By anguillian August 22, 2016 10:13 Updated






L-R: Mr. Curtis Richardson, Mr. Evans McNiel Rogers, Chief Minister Mr. Victor Banks, Mrs. Evalie Bradley and Mr. Cardigan Connor

There are concerns and questions in the community about the new Property Tax 2016 which has recently been implemented by the Anguilla Government to collect some well-needed revenue from this source during the course of this financial year.

Such was the public outpouring on the issue, that Chief Minister and Minister of Finance, Mr. Victor Banks, went on radio on Monday, August 15, to explain various matters related to the sudden notification of the tax; how the system is to be conducted; and certain reductions and other incentives that are being offered to encourage compliance. (The text of his Radio Anguilla broadcast is printed elsewhere in this edition of The Anguillian.) As a further effort to calm the fears of the Property Taxpayers, Mr. Banks used the opportunity of a long-delayed Government press conference, on Tuesday, August 16, to speak on the tax as well. He was accompanied by Minister of Social Development, Mr. Evans McNiel Rogers; Minister of Infrastructure, Mr. Curtis Richardson; Ministerial Assistant in the Ministry of Home Affairs, Mrs. Evalie Bradley; and Parliamentary Secretary, Tourism, Sports and Youth and Culture, Mr. Cardigan Connor. They all spoke on matters related to their particular areas of ministerial responsibility.
Chief Minister Banks said at the press conference that the previous Government of the Anguilla United Movement had increased the tax by 150 percent, during its recent term of office, in an effort to make it more realistic in terms of application and revenue collection. The Anguilla United Front Government, however, moved to redefine the structure and application of the tax by creating classes and categories of payment. He explained that the effort was to make it more fair and equitable taking into account that the taxpayers included owners of upscale hotel and villa properties at the island’s prime tourism locations, and ordinary Anguillian citizens and other residents with less fancy and smaller properties, etc. He observed that despite the obvious differences in properties, all owners were paying the same amount of property tax per square foot and he felt that for this, and other reasons, it was an unfair and inequitable tax.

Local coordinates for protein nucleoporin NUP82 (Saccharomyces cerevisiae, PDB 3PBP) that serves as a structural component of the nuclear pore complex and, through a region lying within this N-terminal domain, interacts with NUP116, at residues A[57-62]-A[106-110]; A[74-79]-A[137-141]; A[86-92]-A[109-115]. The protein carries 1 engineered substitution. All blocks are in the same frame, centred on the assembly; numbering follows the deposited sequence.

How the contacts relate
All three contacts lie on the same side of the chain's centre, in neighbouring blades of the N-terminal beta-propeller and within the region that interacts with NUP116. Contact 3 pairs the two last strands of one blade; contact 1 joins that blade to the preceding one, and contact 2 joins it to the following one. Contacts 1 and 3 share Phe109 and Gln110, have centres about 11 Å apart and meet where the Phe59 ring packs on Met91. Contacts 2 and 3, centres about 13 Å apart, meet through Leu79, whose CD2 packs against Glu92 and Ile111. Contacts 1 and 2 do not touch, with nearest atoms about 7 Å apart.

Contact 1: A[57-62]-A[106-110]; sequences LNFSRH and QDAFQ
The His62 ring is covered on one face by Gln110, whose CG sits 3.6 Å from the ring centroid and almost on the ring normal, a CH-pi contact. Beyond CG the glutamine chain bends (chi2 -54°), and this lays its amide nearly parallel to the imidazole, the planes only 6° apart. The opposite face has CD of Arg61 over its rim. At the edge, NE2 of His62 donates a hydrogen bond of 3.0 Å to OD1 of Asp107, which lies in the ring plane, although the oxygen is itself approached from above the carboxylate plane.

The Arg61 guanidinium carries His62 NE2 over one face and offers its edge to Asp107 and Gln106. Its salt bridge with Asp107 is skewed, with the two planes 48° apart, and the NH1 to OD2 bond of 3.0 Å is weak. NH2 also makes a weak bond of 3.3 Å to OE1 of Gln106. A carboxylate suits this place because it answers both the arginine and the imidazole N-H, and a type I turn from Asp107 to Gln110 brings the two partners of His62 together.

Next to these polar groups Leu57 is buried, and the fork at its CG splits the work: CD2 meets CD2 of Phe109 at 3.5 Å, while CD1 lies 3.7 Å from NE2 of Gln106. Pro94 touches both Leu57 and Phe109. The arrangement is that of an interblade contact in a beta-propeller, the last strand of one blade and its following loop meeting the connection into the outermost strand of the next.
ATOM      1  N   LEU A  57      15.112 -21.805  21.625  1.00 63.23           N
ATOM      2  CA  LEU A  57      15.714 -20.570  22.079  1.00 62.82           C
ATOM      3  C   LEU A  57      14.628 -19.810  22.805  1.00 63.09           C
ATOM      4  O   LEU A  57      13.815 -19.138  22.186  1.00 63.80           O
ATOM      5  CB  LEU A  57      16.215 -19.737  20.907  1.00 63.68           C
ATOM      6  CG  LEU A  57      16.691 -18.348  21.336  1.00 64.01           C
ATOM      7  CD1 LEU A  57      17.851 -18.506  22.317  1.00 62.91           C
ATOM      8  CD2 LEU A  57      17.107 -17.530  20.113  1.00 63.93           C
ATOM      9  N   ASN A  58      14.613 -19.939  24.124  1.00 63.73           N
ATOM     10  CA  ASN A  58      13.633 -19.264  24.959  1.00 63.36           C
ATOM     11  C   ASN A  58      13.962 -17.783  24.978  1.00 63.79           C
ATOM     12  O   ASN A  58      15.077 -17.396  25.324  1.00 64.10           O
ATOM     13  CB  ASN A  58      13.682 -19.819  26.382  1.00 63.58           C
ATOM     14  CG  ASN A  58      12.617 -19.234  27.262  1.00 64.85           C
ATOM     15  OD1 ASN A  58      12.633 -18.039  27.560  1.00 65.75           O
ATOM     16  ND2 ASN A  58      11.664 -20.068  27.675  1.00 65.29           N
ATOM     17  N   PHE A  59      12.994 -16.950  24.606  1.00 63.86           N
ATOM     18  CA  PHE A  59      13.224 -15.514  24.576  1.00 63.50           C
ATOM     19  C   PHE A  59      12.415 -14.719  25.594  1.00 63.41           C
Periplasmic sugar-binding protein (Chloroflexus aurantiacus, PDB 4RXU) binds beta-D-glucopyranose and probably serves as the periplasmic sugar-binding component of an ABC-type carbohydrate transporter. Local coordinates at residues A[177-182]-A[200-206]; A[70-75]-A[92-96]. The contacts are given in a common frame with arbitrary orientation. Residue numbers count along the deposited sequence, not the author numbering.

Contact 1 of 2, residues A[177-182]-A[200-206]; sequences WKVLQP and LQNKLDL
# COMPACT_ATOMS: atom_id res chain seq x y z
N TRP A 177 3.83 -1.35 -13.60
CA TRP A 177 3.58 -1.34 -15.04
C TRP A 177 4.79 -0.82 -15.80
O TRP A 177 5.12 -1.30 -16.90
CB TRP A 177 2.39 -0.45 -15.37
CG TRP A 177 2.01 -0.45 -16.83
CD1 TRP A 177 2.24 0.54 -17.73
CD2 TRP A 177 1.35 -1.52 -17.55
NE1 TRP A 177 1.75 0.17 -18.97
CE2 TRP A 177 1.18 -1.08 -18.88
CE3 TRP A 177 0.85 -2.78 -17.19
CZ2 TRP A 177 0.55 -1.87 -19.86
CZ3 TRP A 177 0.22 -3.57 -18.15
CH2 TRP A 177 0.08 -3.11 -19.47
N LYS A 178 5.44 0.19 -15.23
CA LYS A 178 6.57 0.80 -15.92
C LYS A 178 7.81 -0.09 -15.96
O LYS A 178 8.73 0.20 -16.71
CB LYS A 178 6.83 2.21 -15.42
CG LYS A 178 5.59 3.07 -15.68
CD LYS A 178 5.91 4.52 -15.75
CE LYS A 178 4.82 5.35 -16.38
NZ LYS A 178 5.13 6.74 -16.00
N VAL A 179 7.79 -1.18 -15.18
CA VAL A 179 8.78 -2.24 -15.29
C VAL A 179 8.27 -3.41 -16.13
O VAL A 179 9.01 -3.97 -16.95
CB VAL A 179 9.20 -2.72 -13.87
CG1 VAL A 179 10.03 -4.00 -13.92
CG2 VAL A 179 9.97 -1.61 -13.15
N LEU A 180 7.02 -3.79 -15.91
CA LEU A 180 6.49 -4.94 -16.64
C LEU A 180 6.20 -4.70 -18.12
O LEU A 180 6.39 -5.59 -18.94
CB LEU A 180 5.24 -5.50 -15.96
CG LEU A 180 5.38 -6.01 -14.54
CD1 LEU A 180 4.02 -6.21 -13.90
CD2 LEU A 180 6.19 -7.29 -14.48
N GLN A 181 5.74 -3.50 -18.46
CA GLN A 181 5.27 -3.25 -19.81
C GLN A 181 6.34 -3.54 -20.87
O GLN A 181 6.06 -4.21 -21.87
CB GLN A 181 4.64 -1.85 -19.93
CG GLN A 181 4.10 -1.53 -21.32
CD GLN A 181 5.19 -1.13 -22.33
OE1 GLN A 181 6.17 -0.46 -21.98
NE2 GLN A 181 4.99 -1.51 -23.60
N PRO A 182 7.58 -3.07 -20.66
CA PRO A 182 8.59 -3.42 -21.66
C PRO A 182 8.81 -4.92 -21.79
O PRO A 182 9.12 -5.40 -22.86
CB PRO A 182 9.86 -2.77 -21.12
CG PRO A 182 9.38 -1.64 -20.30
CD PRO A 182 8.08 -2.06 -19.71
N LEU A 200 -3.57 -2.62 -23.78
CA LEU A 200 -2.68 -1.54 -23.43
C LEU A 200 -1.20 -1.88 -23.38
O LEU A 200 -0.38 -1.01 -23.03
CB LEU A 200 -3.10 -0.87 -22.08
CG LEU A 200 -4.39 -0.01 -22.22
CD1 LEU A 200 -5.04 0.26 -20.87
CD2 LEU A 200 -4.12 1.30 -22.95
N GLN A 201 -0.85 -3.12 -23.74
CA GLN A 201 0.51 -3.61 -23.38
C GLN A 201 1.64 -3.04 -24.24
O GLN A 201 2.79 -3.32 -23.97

“It is important that we bring equity and fairness to the system and that is why any time is the right time to bring equity and fairness to the system,” he stressed. “That is the clear objective of what are we are doing. Compassion is also an integral part of the implementation process.”
Mr. Banks continued: “59% of the taxpayers would have seen an increase of less that 50% on their bills; 78% would see an increase of less than 100%; and about 22% would see an increase of more than 100%; and there are 271 persons who would have seen a reduction in their bill.” He explained the variations as having to do with locations of properties (hotels and villas), expansion of buildings in the 22% category and other properties (of the 271 persons) which, for certain reasons of affordability, needed reduction of property tax.
Mr. Banks said that originally the Government had hoped to raise 10 million EC dollars from Property Tax this year but, because of the question of affordability among taxpayers, the tax was recalculated at a reduced but realisable budget estimate of 6.65 million instead. He spoke about Government offering persons an incentive of up to 20% reduction on this year’s Property Tax for making the payments (including arrears) before the two due dates. He observed that, overall, total arrears of Property Tax amounted to between 8 and 9 million dollars.
He went on: “In the interest of improving compliance and bringing back the culture of paying Property Tax…during this period, we are removing the penalties and late fees on arrears for persons who will come in and make arrangements to pay not immediately but over time.” He added: “Some people may have lost their jobs; and some people’s business may be struggling. You can come in and talk to the Department [of Inland Revenue] on these issues. There is also a Valuation Review Committee to which questions can be addressed.”

By anguillian August 22, 2016 10:13 Updated


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